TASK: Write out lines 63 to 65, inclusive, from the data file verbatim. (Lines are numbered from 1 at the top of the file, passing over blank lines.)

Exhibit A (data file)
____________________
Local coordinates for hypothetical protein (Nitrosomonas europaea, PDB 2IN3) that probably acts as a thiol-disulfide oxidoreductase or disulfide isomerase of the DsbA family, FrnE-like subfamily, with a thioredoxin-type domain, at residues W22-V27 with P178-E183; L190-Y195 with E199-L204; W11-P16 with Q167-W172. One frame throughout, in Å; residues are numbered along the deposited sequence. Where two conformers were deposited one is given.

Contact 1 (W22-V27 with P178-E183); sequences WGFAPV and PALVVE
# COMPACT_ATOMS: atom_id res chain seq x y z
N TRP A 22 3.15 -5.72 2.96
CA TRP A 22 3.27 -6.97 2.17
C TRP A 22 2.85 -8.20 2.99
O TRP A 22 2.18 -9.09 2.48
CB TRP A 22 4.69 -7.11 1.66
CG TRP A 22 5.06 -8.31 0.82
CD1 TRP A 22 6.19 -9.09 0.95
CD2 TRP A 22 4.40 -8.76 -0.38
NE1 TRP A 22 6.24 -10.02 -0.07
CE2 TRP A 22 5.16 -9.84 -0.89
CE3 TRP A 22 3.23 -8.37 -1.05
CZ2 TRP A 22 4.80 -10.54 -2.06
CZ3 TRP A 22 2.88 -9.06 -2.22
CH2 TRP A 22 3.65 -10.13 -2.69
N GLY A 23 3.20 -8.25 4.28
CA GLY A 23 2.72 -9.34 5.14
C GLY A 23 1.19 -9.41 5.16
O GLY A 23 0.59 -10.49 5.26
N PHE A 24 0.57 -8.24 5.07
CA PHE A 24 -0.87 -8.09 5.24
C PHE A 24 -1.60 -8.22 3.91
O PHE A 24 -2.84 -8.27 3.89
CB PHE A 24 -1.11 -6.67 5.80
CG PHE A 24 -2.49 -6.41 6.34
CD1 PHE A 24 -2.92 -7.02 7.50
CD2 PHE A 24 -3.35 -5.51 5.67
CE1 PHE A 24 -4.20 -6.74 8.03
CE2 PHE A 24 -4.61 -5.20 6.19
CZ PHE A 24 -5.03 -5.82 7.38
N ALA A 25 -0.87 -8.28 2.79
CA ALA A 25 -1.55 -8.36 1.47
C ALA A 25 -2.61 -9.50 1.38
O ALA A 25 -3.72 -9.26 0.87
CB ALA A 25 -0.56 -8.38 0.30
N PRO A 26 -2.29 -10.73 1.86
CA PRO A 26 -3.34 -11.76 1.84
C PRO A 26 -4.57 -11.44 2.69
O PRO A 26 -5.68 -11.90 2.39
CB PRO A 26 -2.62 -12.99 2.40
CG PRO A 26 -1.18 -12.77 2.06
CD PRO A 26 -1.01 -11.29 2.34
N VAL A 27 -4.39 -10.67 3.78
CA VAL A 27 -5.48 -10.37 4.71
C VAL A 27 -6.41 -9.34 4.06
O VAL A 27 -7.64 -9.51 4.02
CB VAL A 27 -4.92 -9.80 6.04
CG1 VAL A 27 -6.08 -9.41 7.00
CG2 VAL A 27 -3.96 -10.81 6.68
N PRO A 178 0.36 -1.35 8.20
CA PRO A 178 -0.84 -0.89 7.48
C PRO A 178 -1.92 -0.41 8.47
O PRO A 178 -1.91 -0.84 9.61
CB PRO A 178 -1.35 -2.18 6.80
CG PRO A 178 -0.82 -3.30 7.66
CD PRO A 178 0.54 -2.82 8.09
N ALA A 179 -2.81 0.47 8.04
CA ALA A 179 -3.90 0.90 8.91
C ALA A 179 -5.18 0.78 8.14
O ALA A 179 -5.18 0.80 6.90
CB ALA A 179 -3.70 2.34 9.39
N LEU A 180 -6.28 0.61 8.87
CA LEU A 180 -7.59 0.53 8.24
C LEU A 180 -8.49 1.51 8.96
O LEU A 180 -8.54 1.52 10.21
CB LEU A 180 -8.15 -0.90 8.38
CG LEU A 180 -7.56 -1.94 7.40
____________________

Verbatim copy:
CB ALA A 179 -3.70 2.34 9.39
N LEU A 180 -6.28 0.61 8.87
CA LEU A 180 -7.59 0.53 8.24